Factoring Account Minimum Balances in your budget
Hello all. A lot of banking institutions penalize you for falling beneath a minimum amount for all account types. They make their money from fees, right? However, YNAB wants you to 'give every dollar a job,' including those that are wrapped up by the bank to keep you above a minimum balance, in my case, $100. How do I tell my budget to ignore the $100 minimum that is being held hostage by my bank?
Most people do exactly what eloquentz suggests at first. But note that eventually, you're going to get to the point where an account minimum seriously will.not.matter and you will be able to delete the category. That's the goal.
When I started using YNAB six years and a job change ago, if my checking account had had even a $5 minimum, I would've been in trouble (it didn't). I now have a money market account that has a $10,000 minimum and it's no big deal to keep it above that number.,
A "padding" category is a common attempt, but doesn't actually guarantee you won't overdraft if you have multiple deposit accounts as is typical (e.g., checking and savings).
The location of money in any multi-account scenario is up to you to manage (transferring as needed). If you find that difficult, I suggest you consolidate to a single checking account.
Adding to what WordTenor wrote, the reason it becomes easy to stay above the account minimum is Rule-2. When you adhere to rule-2, then at any given moment you should have lots of money saved across various categories for things like "Car Repairs", "Vacations", "Next Years Taxes", "Christmas Shopping", and many more. The sum of all that money should easily satisfy your bank's minimum balance requirement.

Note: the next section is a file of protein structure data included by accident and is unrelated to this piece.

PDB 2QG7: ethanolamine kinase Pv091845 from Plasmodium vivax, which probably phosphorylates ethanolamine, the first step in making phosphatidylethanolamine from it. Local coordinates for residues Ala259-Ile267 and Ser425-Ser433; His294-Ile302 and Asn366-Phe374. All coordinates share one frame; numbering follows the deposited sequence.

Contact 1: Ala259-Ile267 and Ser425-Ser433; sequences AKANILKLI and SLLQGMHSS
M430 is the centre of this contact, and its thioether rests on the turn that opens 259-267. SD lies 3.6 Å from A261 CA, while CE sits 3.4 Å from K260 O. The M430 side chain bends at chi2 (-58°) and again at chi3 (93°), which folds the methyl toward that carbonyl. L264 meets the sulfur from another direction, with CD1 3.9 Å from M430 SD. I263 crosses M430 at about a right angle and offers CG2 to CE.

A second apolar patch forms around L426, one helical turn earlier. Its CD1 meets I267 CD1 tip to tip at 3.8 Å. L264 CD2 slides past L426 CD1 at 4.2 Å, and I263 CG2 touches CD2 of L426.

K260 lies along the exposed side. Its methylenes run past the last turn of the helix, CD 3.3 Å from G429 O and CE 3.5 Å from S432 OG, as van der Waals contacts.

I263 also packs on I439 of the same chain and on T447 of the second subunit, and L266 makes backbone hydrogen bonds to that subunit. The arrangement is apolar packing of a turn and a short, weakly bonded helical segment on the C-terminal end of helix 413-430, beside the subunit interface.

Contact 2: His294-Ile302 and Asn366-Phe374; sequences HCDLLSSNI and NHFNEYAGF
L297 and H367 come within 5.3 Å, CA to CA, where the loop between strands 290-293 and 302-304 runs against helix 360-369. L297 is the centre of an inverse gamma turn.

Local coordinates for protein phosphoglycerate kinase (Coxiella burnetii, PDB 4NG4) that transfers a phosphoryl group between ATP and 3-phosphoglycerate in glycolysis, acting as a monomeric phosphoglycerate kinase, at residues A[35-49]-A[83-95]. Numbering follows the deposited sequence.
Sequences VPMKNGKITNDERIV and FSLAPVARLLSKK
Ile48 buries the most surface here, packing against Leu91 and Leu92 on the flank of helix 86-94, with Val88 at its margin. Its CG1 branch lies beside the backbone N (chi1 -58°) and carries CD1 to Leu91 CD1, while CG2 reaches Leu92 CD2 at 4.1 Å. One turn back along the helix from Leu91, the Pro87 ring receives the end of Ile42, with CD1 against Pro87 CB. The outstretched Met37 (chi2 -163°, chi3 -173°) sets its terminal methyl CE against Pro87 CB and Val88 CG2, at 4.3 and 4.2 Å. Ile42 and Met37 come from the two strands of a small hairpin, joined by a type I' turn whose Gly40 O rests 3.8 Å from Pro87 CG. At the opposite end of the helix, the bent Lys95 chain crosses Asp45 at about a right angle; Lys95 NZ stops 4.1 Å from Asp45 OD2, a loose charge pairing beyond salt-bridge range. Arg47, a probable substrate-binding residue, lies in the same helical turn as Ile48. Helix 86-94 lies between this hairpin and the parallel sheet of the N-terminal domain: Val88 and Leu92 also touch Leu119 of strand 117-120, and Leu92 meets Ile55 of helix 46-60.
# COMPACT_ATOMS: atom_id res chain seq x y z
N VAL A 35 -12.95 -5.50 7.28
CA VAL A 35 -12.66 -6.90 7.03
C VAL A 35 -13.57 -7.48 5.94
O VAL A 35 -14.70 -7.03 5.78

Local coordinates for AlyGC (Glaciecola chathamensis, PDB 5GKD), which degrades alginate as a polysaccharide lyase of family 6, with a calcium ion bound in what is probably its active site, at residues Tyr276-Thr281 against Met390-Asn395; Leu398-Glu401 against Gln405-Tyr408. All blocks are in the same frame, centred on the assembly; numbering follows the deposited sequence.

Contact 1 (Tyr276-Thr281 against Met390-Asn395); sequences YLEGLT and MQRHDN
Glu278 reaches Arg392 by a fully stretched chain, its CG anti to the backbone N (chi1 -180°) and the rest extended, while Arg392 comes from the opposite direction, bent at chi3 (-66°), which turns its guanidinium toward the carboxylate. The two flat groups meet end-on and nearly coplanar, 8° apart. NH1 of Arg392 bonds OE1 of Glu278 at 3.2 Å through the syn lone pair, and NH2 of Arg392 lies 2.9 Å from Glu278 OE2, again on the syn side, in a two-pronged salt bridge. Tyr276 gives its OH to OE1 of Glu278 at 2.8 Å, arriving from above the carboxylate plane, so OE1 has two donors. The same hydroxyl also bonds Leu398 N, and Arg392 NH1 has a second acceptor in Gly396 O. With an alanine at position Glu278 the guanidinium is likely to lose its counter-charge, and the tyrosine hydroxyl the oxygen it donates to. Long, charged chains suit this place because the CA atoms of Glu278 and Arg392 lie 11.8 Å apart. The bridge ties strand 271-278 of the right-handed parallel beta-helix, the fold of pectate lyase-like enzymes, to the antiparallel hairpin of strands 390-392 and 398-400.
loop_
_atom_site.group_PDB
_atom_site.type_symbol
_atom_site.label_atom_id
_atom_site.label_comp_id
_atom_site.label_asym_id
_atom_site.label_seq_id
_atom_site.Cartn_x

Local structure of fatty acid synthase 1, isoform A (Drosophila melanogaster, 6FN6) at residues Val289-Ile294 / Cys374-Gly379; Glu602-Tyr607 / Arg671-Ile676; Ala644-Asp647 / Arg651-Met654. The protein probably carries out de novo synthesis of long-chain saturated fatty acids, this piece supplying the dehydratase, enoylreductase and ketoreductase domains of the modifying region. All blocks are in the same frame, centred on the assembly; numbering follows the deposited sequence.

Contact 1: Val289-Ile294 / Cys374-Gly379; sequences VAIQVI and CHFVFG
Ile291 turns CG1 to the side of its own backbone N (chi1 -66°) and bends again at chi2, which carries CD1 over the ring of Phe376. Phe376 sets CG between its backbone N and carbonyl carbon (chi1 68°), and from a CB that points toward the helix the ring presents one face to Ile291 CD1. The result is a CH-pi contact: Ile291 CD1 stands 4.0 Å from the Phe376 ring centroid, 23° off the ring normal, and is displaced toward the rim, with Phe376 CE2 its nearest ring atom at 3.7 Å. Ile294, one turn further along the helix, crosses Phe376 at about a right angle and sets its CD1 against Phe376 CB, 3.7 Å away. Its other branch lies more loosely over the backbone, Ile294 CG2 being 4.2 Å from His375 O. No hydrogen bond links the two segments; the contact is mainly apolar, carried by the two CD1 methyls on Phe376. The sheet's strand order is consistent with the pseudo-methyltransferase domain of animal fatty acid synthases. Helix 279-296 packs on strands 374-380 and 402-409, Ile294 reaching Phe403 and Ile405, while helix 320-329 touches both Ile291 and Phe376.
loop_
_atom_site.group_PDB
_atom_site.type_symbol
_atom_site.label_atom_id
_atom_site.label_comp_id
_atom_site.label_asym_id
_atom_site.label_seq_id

In the unlikely event that all of your various rule-2 expenses become due at the same time -- your car breaks on Christmas, taxes are due, and you had a vacation planned that month! -- then you hopefully had some additional padding in your budget above-and-beyond just your Rule-2 expenses. That's where Rule-4 enters the picture.
This conversation highlights the fundamental flaw with the "Age of Money" (AOM) metric in YNAB. It's inextricably tied to Rule-2. Just as your bank account balances will rise naturally as you save for True Expenses, your AOM will also rise and easily surpass YNAB's suggested 30-day AOM goal. (Money that's sitting around in a True Expense category is aging, after all.)
This leads to the (mistaken!) belief that Rule-4 is merely a consequence of following Rule 2; that the money you've set aside for True Expenses is also "buffer" money. But that's a violation of Rule-1 -- the same dollars can't have multiple jobs.
It's a shame that YNAB broke Rule-4 when they launched the web app.